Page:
The Republican tax plan going under the reconciliation knife this week includes a provision that would expand 529 college savings plans to cover K-12 education—a change hailed by some as a “game changer” for the school choice movement.
The provision, added by Sen. Ted Cruz, R-Texas, would allow parents to use money in 529 plans to pay for private schooling, homeschool materials, online education, and educational therapy for students with disabilities. The list mirrors the benefits of educational savings accounts, the voucher improvement plan now favored by school choice advocates. But 529 plans don’t involve taxpayer funds, giving parents the freedom to use the money as they see fit, no government strings attached
Critics of the Cruz plan point to two serious flaws: It won’t benefit low-income families and it really offers little benefit for families hoping to use the money right away.
Parents contribute to 529 plans with after-tax dollars. The interest earned on investment is not taxed, and that growth can really add up over time, especially if parents begin stashing funds away when their children are young. But the benefits of compounding interest diminish if parents start taking the money out too soon. The plans also don’t offer much help to families that can’t afford to save in the first place, making them a benefit for parents already able to afford school choice.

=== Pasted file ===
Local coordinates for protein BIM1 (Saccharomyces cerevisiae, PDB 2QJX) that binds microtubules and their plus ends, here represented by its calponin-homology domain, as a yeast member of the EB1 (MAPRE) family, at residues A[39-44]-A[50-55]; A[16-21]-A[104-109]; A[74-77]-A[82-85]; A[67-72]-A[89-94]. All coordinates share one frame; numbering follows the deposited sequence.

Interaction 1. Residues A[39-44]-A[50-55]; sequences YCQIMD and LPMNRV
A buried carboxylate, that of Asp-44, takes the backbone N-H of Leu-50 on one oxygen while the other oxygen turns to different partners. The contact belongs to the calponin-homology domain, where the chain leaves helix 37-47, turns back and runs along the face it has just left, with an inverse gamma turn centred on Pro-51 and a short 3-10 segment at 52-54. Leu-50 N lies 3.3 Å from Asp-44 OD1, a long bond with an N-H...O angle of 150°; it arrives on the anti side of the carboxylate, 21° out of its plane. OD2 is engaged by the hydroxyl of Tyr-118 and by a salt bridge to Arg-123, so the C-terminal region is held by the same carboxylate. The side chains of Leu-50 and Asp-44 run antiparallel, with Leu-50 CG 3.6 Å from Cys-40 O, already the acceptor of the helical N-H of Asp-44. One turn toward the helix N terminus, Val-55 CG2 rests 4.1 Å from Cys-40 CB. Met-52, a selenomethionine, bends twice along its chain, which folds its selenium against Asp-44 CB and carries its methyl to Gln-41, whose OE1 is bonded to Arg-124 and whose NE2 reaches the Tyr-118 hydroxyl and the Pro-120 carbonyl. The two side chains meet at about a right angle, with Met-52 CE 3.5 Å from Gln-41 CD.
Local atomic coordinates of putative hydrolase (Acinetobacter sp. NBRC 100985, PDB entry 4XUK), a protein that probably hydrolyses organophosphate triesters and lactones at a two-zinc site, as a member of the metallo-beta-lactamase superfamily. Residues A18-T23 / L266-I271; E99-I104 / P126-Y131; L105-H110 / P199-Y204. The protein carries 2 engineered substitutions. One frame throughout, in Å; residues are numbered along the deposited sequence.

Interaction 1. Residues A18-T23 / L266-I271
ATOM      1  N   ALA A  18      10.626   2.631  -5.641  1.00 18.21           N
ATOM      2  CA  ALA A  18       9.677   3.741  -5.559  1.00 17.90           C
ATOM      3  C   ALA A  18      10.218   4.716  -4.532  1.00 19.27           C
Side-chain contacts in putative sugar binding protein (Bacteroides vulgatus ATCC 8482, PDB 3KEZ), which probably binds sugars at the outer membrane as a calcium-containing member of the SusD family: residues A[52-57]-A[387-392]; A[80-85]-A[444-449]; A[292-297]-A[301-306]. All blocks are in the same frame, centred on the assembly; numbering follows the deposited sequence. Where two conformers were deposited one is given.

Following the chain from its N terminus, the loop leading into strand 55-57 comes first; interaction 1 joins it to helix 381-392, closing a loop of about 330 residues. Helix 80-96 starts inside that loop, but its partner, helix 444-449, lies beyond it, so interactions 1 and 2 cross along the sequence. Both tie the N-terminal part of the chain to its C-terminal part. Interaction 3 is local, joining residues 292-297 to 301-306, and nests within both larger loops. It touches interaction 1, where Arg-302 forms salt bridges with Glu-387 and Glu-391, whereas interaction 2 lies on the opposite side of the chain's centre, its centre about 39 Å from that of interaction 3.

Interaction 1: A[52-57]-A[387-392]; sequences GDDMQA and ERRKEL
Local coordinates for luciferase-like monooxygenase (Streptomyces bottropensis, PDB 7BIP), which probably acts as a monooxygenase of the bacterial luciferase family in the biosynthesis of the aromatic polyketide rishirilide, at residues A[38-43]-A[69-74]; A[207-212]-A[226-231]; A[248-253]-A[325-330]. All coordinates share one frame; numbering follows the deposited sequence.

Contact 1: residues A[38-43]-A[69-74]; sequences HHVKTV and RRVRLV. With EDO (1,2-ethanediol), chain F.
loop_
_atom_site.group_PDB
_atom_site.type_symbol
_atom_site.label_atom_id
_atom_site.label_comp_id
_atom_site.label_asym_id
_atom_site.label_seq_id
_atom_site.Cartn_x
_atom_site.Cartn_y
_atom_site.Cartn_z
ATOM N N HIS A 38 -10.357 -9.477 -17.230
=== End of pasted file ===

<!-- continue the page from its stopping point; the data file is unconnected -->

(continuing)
Nat Malkus and Preston Cooper, education policy analysts with the American Enterprise Institute, offer a blunt criticism of the Cruz plan: It won’t expand school choice.
“The benefits are too marginal to provide many families with new options,” they wrote. “The parents who will benefit most from these changes are those who already send their children to private schools or have access to tax advisors to help them plan their savings. If Congress really wishes to advance the administration’s stated goals on school choice, it would do better to scrap these reforms to 529 plans and come up with a different proposal.”
But the Home School Legal Defense Association (HSLDA) supports the change, saying it will help homeschooling families pay for pre-college expenses.
“The bottom line is that a 529 plan is your own money, not government money,” wrote William Estrada, federal relations director for HSLDA. “You put it into your own account after taxes. You decide whether and how to use it, or even whether to create a 529 plan for your children. HSLDA is hopeful Congress will ensure that homeschoolers have another tool in their financial toolbox as they educate their children at home.” —L.J.